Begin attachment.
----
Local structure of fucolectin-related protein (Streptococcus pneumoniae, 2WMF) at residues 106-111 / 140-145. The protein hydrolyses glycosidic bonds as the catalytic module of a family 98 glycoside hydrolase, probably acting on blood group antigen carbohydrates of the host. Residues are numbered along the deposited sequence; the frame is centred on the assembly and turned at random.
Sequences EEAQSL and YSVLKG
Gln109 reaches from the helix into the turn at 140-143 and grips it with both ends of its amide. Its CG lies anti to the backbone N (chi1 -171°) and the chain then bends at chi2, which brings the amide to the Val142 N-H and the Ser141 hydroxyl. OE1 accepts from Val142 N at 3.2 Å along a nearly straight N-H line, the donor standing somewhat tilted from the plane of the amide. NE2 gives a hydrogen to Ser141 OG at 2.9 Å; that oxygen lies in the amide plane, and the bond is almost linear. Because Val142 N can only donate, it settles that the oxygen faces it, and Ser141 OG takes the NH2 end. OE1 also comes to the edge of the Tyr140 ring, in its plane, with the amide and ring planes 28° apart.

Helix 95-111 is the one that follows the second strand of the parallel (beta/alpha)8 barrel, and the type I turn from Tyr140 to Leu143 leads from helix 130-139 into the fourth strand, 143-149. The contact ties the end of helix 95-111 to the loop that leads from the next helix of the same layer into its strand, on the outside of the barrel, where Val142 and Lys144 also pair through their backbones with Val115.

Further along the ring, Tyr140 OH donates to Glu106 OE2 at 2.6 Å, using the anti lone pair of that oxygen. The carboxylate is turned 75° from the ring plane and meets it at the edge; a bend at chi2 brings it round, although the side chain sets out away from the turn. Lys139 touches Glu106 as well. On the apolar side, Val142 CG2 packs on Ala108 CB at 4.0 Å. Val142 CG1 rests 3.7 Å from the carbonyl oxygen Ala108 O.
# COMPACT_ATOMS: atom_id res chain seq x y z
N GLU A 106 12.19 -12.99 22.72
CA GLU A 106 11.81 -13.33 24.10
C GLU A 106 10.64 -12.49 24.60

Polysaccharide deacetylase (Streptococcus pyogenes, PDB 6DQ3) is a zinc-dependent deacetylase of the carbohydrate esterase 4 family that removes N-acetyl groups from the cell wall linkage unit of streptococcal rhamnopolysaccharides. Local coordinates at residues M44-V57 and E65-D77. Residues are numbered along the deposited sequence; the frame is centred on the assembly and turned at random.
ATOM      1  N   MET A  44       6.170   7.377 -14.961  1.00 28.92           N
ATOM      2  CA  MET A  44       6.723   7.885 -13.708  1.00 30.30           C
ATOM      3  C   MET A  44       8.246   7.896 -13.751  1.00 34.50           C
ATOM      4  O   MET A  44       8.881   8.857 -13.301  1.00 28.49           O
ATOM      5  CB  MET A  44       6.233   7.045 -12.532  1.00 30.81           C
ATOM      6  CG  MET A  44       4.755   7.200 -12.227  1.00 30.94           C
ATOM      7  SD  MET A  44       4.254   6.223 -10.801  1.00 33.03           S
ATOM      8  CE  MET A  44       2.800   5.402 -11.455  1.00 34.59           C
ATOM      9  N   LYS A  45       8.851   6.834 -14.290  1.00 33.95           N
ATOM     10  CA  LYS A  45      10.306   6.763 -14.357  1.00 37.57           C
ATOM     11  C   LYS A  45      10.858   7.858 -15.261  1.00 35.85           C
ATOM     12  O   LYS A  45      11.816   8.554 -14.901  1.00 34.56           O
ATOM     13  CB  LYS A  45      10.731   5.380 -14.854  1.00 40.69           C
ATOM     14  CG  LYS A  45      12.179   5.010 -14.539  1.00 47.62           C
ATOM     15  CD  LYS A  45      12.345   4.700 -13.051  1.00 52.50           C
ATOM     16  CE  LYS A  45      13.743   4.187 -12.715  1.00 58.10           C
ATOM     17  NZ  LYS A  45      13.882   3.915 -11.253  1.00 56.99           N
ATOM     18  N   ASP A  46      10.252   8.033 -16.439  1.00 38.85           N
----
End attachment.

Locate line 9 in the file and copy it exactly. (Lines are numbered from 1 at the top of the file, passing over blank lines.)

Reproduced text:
C GLU A 106 10.64 -12.49 24.60